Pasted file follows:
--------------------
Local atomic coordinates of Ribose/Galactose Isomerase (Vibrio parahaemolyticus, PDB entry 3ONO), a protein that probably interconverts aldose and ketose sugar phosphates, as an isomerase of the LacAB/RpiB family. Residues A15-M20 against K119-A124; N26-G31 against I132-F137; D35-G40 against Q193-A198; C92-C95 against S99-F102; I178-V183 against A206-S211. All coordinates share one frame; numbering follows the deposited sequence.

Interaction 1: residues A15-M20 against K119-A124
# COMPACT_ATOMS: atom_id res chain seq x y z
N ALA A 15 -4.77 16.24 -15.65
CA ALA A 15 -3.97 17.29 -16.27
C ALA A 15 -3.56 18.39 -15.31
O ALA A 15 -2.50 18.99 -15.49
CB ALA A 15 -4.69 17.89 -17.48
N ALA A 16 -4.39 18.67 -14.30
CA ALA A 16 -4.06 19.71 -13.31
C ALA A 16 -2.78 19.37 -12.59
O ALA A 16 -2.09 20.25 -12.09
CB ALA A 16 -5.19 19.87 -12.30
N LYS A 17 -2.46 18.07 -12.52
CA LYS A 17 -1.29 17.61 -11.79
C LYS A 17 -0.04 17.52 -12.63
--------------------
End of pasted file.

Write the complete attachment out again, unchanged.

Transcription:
Local atomic coordinates of Ribose/Galactose Isomerase (Vibrio parahaemolyticus, PDB entry 3ONO), a protein that probably interconverts aldose and ketose sugar phosphates, as an isomerase of the LacAB/RpiB family. Residues A15-M20 against K119-A124; N26-G31 against I132-F137; D35-G40 against Q193-A198; C92-C95 against S99-F102; I178-V183 against A206-S211. All coordinates share one frame; numbering follows the deposited sequence.

Interaction 1: residues A15-M20 against K119-A124
# COMPACT_ATOMS: atom_id res chain seq x y z
N ALA A 15 -4.77 16.24 -15.65
CA ALA A 15 -3.97 17.29 -16.27
C ALA A 15 -3.56 18.39 -15.31
O ALA A 15 -2.50 18.99 -15.49
CB ALA A 15 -4.69 17.89 -17.48
N ALA A 16 -4.39 18.67 -14.30
CA ALA A 16 -4.06 19.71 -13.31
C ALA A 16 -2.78 19.37 -12.59
O ALA A 16 -2.09 20.25 -12.09
CB ALA A 16 -5.19 19.87 -12.30
N LYS A 17 -2.46 18.07 -12.52
CA LYS A 17 -1.29 17.61 -11.79
C LYS A 17 -0.04 17.52 -12.63